Secretary, Dominion Ritual and Awards Committee, Royal Canadian Legion

Steven Heiter

We update this manual on a regular basis, usually right after our biannual convention. The information that comes back to us from convention, through resolutions, we apply to the revising of the manuals. We take input from any of our branches or members who have a comment about it, compile that information, and on a regular basis revise the manual to adjust it to ongoing changes in society, changes in need. We go back and look at things that we've done before, just in terms of trying to keep it up to date.

12:15 p.m.

Conservative

Paul Calandra Oak Ridges—Markham, ON

I think for the most part Canadians would assume—and probably correctly—that the armed forces are one of the biggest guardians of our traditions when it comes to ceremony and protocol.

How much of what you do is actually in manual form, and how do you make sure Canadian traditions are maintained?

12:15 p.m.

LCol Marcel Beaudry

The military has to be seen as acting as one. A body of men and women has to act as one. Everything from basic drill to a more complex ceremony is written down, so that a pace is always 30 inches, cadence of march for quick march or for slow march doesn't change, and people have to be dressed the same, so we achieve the common look people expect of us. Necessarily, everything is written down, and traditions date back from the British Army and the Royal Navy.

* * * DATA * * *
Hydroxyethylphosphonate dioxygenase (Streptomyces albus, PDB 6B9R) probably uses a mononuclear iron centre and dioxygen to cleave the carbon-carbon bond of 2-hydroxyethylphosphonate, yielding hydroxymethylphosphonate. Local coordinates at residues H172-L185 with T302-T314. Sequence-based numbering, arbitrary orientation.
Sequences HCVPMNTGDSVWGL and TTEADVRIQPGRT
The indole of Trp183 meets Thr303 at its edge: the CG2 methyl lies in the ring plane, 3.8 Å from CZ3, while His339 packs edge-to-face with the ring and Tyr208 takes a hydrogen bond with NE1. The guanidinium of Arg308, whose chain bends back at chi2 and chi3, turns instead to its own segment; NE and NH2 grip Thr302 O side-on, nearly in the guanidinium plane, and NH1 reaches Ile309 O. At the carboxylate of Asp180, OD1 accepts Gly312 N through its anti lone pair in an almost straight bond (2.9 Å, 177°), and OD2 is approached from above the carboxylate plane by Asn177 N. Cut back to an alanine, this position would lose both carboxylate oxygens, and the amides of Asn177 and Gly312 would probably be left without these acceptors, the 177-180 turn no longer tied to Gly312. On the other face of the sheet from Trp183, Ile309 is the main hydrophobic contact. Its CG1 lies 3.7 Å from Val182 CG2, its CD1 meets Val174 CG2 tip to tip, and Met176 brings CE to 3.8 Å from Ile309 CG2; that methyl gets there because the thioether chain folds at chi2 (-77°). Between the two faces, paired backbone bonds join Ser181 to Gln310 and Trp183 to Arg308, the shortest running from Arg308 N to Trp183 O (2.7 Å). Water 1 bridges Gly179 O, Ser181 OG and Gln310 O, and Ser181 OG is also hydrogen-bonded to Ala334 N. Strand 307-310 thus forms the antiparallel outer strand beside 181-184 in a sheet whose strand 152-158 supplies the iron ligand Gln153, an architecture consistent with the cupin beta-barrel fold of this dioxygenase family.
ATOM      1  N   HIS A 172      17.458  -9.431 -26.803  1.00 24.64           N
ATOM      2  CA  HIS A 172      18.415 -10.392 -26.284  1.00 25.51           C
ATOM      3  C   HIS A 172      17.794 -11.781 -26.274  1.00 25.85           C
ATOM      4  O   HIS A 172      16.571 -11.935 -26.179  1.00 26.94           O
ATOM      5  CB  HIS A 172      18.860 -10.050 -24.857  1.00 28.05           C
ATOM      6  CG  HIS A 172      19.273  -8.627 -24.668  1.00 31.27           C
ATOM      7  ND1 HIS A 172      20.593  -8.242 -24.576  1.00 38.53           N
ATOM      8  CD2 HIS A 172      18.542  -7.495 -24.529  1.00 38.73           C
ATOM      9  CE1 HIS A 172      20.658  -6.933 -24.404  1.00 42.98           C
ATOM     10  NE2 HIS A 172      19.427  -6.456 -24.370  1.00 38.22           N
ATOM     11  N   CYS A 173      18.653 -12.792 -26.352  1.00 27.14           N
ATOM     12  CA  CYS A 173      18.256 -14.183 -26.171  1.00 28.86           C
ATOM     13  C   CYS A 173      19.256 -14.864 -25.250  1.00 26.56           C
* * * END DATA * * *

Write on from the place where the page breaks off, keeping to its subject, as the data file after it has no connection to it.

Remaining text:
Our Manual of Drill and Ceremonial covers everything from basic standing at attention and standing at ease to battalion ceremonial guards, sentries, escorts, freedom of the city, retreats, tattoos, sunset ceremonies, and street lining. This manual is about an inch and a half thick and it's in English and French. Right now it's in English and French in side-by-side columns, so we can't post it on the Internet. We have to separate out the English and the French and have graphics for each version, so we can put the English-only version on the English website and the French-only version on the French website. That's in progress.